Don’t be Sorry

About 10-12 years ago, a coworker of mine once told me that I should never say “I’m sorry”. Instead, I should say, “I apologize”.

She explained that saying “I’m sorry” implies that you are a “sorry” person. It casts you in a negative light, and continued usage could contribute to unhappiness or general depression.

Think about how often we say that simple phrase.

  • We say it if we violate someone’s personal space.
  • We say it when we need something repeated.
  • We say it to interrupt someone in a conversation. 
  • We say it to express loss.

If you enter someone’s personal space by reaching for something, or if you accidentally bumped into them, that person is probably looking at you with a startled or annoyed expression. “Excuse me” is the best response to give that person. Especially if you bumped into them, because “sorry” could be perceived as an admission of guilt.

If you can’t hear someone, it’s common to say, “I’m sorry, can you repeat that?” However, it sounds much nicer if you say this instead: “I apologize, but could you repeat that.” Or, if you want to be retro about it, you could try: “I beg your pardon…”.

If you need to interrupt someone while they’re speaking, you can try breaking into the conversation during a pause between subjects. Unfortunately, this can be hard if you’re talking to someone who steamrolls a conversation (like a motor-mouth). If it doesn’t seem like a pause will ever come, you could use a hand gesture to signal that you’d like to say something.

I sometimes use a low, half-wave, half-patting gesture, as a signal that I want to speak.

When acquaintances lose loved ones, we tend to say: “I’m sorry for your loss”. I personally prefer this phrase because it makes you sound humble and conveys genuine sympathy. However, if there’s an organization-wide email announcing a coworker’s loss, I’ll send a personal message with: “My condolences…”. It’s a good way to convey the same message, but in a professional manner.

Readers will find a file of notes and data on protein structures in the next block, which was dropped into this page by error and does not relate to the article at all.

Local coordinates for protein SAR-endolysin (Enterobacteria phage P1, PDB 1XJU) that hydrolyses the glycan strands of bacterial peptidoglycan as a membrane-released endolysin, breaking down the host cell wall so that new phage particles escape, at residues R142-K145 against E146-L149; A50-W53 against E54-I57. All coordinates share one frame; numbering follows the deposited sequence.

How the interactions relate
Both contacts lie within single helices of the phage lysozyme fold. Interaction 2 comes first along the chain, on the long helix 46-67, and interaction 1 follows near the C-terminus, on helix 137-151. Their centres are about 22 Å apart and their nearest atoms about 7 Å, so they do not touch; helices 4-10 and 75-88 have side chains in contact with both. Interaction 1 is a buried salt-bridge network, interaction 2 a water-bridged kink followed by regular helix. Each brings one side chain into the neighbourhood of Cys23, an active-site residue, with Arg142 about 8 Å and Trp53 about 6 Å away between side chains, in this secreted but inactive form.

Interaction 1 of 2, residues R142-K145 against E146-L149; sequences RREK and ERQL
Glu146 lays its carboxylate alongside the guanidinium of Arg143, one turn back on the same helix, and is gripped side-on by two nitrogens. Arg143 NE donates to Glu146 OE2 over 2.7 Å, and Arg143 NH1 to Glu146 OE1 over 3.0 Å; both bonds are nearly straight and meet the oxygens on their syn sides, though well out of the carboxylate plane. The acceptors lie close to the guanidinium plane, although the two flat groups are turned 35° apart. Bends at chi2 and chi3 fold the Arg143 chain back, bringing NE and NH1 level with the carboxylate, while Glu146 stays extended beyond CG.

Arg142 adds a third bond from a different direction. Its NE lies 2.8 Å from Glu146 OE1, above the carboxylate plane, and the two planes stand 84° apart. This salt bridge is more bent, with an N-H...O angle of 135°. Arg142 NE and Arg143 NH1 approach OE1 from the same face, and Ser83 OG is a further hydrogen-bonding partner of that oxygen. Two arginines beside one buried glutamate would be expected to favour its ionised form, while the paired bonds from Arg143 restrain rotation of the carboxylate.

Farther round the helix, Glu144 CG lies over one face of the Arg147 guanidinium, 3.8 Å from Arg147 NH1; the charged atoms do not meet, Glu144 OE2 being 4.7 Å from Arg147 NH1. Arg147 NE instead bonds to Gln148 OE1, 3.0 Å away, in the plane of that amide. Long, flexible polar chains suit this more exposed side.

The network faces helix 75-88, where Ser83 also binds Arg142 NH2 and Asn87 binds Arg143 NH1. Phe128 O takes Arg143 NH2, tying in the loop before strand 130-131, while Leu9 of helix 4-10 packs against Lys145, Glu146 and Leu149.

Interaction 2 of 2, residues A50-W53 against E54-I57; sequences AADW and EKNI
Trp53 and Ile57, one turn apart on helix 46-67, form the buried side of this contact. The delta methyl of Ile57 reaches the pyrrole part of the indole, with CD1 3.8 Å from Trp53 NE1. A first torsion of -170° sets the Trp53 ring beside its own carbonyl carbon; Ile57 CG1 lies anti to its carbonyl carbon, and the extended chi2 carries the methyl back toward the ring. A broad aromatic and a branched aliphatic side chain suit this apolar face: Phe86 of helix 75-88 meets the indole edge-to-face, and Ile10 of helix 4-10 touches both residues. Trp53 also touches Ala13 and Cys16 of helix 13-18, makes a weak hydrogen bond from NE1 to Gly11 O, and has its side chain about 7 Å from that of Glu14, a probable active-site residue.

We say “I’m sorry” for many reasons. If it’s said excessively throughout life, it can be easy to start using the phrase for even the most innocuous reasons. Maybe even when we’ve been wronged.

I’ve long since left that job, and the coworker faded out of my memory, but I took her advice to heart by trying not to live by “I’m sorry”. The next time you find yourself in a situation that requires an apology, don’t be a sorry person. Instead, express positive politeness with: “I apologize”.

It’s time to retire “stay safe” as a closing phrase for every phone conversation.

Photo by Pixabay on, updated by author.

This observation can apply to any well-meaning phrase, but is primarily inspired by one of my colleagues who tells clients to “stay safe” as the closing to every phone conversation. The habit is so entrenched, the phrase was accidentally said to me during a quick phone conversation, from across the office. “Stay safe” also happens to be the default closing statement of this person’s emails.

Why is this such a bad thing?